Let’s Learn English with Mekakushidan

(pictured: Kagerou Daze [anime: Mekakucity Actors])

(pictured: Kagerou Daze [anime: Mekakucity Actors])

Every now and then I have to make sure we’re all on the same page here. You all know English, right? Well, if you don’t, here is your big chance to learn English with the cast from Kagerou Daze. Everyone’s favorite Vocaloid song-inspired stories about a bunch of kids with special powers. Sometimes they stop terrorists; sometimes they go to the amusement park. Sometimes both on the same day!

And sometimes they teach English. Let’s take a look.

As you can see from the cover, this is all about memorizing English vocabulary. Most of them look happy about it. But what is this?

Kore wa bookmark desu ka? Yes, and it features many chibi Ene faces. (At least five.) You can use this as a bookmark, but it seems sturdy enough that you could also use it to remove a splinter or bee sting.

It’s just the right width for covering the Japanese words.

Most pages in the book look like this. The characters say something in Japanese, and then the book provides an English translation, followed by a few vocabulary words to memorize. If you don’t memorize them all, Mary will cry.

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In case you forgot who is who, here is a character guide. But why is it in Japanese? I thought we were learning English!

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Some of the things the characters say are just everyday things, but most of the time their dialogue is related to the story. They all speak in-character, which makes the book fun.

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I think the entire book is more or less correct when it comes to grammar and spelling (which makes this post less amusing than it could have been), but there are some sentences that sound… a little strange. “This is the breakfast!” makes sense, but I think normally we would say “Breakfast is served!”

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There are a few pages that give you a whole paragraph to read.

Many of the illustrations in this book, by the way, come straight from the light novels.

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Finally, some useful English for teenagers to learn??? Remember: treasure photos and treasure videos.

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This is one of my favorite bits in the book, which is referring to a scene in the second light novel volume. Kido is the no-nonsense leader of the group, and generally acts aloof and level-headed. When they go to a haunted house at the amusement park however, she loses her cool… which the jokester Kano is all-too-happy to point out. Now you can learn the proper response in English, in the event that your friends poke fun at you one time too many.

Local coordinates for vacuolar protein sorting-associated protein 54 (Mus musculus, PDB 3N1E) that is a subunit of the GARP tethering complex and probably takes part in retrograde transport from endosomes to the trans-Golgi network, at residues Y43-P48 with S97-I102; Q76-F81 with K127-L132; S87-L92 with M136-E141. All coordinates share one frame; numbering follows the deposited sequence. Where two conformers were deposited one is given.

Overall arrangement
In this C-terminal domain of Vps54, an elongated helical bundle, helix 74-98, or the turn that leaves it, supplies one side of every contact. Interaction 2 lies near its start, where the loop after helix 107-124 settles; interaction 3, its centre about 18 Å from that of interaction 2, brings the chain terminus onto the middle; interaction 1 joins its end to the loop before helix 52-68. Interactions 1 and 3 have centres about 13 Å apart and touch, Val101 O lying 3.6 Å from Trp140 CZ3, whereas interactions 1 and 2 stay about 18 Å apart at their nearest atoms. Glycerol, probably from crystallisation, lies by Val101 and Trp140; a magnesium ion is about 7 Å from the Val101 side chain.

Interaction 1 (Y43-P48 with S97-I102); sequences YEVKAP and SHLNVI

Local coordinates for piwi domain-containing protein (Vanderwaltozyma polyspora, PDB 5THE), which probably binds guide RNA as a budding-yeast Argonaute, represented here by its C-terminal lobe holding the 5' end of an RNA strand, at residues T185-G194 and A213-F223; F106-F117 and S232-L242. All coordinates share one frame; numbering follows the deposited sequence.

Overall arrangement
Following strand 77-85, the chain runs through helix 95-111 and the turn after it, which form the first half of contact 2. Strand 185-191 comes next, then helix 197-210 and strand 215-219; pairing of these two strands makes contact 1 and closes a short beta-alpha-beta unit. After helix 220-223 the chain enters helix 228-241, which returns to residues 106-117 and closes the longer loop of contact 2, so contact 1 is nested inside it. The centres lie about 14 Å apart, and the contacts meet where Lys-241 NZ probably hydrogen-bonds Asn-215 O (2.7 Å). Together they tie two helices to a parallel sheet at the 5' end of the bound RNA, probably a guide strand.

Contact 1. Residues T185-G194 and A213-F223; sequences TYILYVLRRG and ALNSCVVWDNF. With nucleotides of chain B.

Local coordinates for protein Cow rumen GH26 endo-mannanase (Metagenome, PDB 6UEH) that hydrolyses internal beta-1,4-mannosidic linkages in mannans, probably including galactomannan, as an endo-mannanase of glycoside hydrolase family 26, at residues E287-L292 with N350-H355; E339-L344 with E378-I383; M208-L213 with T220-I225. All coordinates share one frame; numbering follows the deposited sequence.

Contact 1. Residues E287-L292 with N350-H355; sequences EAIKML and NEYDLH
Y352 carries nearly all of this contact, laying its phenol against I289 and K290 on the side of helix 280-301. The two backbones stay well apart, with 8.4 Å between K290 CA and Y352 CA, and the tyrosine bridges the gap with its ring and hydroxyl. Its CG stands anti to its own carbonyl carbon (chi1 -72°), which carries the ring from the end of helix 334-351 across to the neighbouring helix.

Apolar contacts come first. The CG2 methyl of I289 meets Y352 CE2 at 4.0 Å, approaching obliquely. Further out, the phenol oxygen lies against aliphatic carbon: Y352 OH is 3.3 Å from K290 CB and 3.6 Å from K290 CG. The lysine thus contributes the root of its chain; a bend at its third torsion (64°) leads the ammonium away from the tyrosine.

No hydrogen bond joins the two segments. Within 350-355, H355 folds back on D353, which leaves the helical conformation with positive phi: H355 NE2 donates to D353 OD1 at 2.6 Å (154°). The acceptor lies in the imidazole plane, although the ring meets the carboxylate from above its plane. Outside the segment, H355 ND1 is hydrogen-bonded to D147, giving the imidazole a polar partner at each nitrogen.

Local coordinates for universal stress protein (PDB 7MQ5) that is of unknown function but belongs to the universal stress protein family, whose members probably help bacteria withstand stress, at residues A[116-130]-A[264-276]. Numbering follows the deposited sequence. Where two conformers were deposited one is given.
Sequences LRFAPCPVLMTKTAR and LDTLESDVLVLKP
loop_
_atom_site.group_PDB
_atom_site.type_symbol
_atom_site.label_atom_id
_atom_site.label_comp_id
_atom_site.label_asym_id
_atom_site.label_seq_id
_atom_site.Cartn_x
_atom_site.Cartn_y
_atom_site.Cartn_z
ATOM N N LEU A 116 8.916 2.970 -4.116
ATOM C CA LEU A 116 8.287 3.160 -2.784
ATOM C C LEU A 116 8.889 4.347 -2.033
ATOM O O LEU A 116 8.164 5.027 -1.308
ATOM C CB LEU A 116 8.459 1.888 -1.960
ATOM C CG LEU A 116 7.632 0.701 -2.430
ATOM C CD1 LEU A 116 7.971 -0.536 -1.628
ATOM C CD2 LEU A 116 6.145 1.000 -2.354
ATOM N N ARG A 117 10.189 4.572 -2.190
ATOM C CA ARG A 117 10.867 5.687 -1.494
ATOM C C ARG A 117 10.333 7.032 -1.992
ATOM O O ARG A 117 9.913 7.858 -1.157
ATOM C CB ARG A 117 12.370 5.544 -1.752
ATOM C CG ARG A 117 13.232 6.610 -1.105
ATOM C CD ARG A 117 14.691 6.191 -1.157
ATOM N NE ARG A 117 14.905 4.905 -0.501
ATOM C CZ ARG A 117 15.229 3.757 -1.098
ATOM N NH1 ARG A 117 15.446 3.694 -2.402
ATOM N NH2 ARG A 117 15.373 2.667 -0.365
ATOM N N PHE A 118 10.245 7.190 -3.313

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More amusement park fun… Every now and then they don’t translate a Japanese word into English, as can be seen in the last sentence.

Also, for whatever reason, they always spell Mary’s name with two r’s. What is up with that?

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Chapter breaks include some artwork. The book is quite stylish in general.

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Be sure to learn this before New Year’s Day hits.

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Another example of a strange-sounding sentence. This sounds like something students in Japan say all the time, actually. “What do you mean?” is much better to say, minna-san. Or “I don’t get it.”

This is my favorite set of dialogue in the book. “Russia again!” I don’t know if I laughed more there, or for “Cola is a symbol of being happy and lucky.” (Which is true, isn’t it?)

And then that expression for the last sentence. Shintaro is at his wit’s end…

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POP QUIZ! In the back of the book, there are a few pages that will test your mettle. But if you pass, you will be more than ready to read a whole light novel in English.

(That’s your ultimate goal, right?)

One response to “Let’s Learn English with Mekakushidan

  1. So actually, I want to answer the why of Japanese in an English book as I’m currently teachign English in Fukushima City, Fukushima, Japan.

    A lot of english studies are done sidealong with translation. Example: I give the english word “more” and the students repeat, then translate the word on a worksheet into the Japanese “motto”. Egg to “tamago”. Chestnut to “kuri”.

    It’s a different way of learning, and while I go between liking the regular association of both languages being equal and also feeling that when you speak a language, you have to think that language: this something I do when I flip from English to Janglish to straight Japanese.

    However, this kind of thing is perfect for my students, all of which are Senior HS. They love pop culture, especially anime, and so hanging with Mekakushidan would be a great vehicle for learning English. I’m gonna to look in my locale Book-OFF or Tsutaya Books and see if I can find this. Who knows: I might boost my Japanese!

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